Haley Doude (Faculty)
Haley Doude encourages all girls and women interested in pursuing science and technology careers “first, to believe in yourself, and second, to know that we are all rooting for you to succeed.”
The assistant research professor with Mississippi State’s Center for Advanced Vehicular Systems remembers having strong women role models. “I grew up watching my mom climb to the top position in her field,” Doude said. “My adviser, [former MSU mechanical engineering professor] Judy Schneider, was the only female faculty adviser in the department for a while, so I have had women to look to along the way.”
Doude has been making the most of opportunities at MSU since she first enrolled as an undergraduate student in 2002. She earned a bachelor’s degree in biological engineering and went on to earn a master’s and doctorate in mechanical engineering from MSU.
Doude also stresses the importance of staying open to new interests as they develop or change.
“I thought I wanted to go to medical school, but I did an internship at the University of Mississippi Medical Center School of Dentistry in the Department of Biomedical Materials Science after my freshman year of undergrad. One of my duties was to take images of failed medical implants,” Doude said. “From then on, I knew that I was hooked on metals.”
After her internship, Doude continued her education and attained a fellowship with NASA to support her doctoral studies, investigating defect formation mechanisms in friction stir welds. Now, she studies steel and additive manufacturing, a process by which materials are used to build objects layer by layer.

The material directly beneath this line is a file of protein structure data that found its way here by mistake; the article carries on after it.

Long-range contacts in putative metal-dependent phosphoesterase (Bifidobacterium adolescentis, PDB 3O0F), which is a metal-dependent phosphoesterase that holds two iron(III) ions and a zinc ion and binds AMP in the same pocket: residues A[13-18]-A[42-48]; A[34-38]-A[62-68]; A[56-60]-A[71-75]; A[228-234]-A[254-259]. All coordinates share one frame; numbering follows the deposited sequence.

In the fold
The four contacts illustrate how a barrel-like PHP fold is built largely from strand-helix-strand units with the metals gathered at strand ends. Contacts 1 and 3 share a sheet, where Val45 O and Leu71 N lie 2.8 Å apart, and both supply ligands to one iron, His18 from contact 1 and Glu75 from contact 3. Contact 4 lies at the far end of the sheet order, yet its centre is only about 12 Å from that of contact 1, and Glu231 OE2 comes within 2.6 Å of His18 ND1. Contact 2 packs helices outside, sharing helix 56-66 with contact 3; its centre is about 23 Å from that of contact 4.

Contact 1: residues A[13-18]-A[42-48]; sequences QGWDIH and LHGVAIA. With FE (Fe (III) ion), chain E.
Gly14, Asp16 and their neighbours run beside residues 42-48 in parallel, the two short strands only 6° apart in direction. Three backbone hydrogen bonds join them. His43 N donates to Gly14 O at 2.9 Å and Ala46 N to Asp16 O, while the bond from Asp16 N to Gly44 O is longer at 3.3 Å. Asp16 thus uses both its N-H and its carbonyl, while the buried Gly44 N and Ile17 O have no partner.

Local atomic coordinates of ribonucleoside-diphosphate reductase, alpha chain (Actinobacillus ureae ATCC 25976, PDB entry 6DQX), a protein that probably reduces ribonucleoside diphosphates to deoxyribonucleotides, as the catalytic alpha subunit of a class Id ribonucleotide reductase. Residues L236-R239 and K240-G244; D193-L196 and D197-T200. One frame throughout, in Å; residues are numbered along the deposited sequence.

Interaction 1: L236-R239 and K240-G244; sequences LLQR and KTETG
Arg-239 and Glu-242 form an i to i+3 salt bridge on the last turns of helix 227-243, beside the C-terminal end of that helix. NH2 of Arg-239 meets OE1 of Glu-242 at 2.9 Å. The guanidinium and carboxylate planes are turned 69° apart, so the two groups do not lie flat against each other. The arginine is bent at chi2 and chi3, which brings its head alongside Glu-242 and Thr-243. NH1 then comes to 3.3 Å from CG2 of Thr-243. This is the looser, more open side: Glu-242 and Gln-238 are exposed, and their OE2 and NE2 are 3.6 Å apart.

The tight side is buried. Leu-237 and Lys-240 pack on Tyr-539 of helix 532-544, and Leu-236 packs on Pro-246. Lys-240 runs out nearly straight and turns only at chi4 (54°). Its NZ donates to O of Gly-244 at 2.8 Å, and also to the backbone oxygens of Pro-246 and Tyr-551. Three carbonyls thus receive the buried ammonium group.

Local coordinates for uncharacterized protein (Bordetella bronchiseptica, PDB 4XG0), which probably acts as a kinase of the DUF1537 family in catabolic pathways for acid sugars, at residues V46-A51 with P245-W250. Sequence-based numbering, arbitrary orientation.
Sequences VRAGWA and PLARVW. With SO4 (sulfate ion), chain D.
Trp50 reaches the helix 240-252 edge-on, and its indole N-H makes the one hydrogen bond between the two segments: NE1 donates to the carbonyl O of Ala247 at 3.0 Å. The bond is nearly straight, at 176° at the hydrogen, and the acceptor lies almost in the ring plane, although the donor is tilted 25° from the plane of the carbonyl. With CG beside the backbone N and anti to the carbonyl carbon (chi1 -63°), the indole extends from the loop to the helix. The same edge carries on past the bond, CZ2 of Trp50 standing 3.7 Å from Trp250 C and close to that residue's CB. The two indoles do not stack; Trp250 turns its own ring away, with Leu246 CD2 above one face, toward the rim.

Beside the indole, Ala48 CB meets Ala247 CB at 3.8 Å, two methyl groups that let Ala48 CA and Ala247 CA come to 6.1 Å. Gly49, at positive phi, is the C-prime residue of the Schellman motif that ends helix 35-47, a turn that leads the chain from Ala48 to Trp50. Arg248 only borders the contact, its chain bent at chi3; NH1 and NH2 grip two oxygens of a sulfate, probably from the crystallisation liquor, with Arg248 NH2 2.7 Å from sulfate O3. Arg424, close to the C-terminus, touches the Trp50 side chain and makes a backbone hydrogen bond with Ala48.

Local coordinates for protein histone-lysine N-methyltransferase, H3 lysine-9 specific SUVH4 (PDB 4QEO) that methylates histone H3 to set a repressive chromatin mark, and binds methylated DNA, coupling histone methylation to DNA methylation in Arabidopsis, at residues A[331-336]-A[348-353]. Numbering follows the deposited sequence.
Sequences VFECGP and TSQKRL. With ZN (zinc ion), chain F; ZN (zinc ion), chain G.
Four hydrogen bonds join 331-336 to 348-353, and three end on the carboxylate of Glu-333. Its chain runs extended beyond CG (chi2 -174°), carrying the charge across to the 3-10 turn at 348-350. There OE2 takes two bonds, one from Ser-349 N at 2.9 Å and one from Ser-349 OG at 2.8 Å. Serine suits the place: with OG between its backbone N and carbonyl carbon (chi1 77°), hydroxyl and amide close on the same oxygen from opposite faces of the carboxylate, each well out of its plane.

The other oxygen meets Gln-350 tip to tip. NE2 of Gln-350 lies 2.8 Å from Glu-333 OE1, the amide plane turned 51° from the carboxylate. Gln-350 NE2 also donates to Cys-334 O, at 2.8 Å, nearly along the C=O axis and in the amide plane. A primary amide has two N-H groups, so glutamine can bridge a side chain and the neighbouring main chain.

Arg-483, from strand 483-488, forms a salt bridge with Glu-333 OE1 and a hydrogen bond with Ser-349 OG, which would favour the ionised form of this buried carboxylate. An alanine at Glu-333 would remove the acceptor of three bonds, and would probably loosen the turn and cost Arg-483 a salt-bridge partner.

“CAVS is a great mix of everything: research, academics, and sometimes a little industrial work thrown in,” Doude said. “I get to work on projects that are mostly scientific, but I also advise graduate students. I even get calls from some in industry needing help with materials problems. The mix of tasks keeps the work interesting and gives us great perspective on the impact of our research.”
As she continues her career at MSU, Doude is most excited about the projects that use metal for additive manufacturing.
“It’s great to see the wonder in people’s eyes when they hold a complicated metal part that has been built with our equipment,” Doude said. “Additive manufacturing provides so much flexibility to create designs or work with materials that were previously too difficult to manufacture, and now we are working to develop new alloys for additive manufacturing and working to better understand the process to further expand the possibilities.”